The BOH is utilizing other town funds to supplement the two full-time permanent positions as listed in the warrant. However, this does not change our vision for core staffing for the future of the Southborough Health Department. Below is a brief overview of current and future needs of the department.

How we got here:
• Pandemic– understaffed
• Utilized funding available through FEMA/CARES in order to meet demands.
• Looking for core staff funding to allow health department to continue current and future workand take advantage of regional opportunities to enhance public health in Southborough.

The flyer goes on to list work that the Board is currently undertaking and a list of future needs to take on. Read that here.

In addition, last week the Board invited the public to an online forum with Dr. Louis Fazen, a former Chair of the BOH. (You can view that here.) Residents were also encouraged to read the report he wrote for the Board “From Invisible to Indispensable (in one pandemic)”. (Click here for the report and a handout on referenced Foundational services.)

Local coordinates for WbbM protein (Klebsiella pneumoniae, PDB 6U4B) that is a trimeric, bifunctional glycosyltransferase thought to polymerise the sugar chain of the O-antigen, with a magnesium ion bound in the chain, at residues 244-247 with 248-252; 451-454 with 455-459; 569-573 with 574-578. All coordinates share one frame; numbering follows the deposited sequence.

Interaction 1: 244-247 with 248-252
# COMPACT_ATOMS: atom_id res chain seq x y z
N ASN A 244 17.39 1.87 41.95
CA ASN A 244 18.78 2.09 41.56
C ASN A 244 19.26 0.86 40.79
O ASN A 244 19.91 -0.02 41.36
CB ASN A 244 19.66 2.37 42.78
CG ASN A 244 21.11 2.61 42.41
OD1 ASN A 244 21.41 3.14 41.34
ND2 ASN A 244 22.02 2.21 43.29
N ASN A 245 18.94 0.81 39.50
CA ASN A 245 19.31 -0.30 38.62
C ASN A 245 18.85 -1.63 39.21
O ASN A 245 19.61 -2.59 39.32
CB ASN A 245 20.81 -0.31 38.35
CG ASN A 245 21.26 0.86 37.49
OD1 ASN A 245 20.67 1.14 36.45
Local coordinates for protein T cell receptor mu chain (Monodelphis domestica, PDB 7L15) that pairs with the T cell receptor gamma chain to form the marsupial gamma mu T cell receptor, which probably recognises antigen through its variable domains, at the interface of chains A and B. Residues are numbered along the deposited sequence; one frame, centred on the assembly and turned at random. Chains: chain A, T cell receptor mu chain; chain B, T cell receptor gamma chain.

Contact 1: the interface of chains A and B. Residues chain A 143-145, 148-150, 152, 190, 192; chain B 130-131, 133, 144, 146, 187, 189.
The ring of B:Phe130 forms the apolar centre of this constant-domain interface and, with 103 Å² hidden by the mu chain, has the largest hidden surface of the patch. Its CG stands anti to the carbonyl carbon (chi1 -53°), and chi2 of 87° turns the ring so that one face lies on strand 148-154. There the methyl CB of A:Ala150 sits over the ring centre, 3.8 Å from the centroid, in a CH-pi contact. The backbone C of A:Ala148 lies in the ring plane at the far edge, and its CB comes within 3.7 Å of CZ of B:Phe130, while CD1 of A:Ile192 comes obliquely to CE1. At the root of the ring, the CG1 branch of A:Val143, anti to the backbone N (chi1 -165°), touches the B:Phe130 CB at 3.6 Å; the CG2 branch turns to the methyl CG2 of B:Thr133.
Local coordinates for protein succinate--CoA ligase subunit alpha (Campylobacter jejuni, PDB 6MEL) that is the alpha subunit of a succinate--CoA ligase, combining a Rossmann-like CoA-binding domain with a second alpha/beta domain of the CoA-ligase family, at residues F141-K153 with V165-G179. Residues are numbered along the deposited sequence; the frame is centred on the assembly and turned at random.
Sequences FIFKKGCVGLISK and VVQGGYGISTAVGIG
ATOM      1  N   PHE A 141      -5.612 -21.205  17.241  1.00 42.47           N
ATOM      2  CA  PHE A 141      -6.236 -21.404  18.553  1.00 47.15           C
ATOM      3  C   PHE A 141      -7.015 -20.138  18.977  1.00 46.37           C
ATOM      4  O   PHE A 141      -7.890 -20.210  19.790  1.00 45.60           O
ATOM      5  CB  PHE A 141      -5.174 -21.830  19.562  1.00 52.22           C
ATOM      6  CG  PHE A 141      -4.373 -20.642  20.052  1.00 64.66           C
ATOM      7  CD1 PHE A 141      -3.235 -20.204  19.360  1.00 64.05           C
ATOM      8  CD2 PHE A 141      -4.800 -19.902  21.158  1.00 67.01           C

The report introduces that in 2019, the Mass legislature responded to the issue that only 3 of 351 local boards of health in the state were found to be meeting national standards. Town boards called on to up their standards based on a commission published “Blueprint” for excellence for providing required “Foundational” services. Just as towns were beginning to respond:

the pandemic abruptly overwhelmed most of the smaller town supported boards of health in Massachusetts, Southborough did the best it could until staffing was reorganized with additional CARES funding. Just as effective immunizations became available, Southborough BOH was staffed to take part with 6 other towns in a highly successful immunization program which saved lives, hospital admissions and many of the Covid-19 sequelae. . . Building on state funding and the momentum of the immunization program, Southborough has joined 3 other towns for a “shared services” grant for specific public health functions. This report outlines the path forward to continue crossjurisdictional agreements so that local health departments can collaborate to attain the well described “Foundational” level of services for all residents in a wider community based health department. . .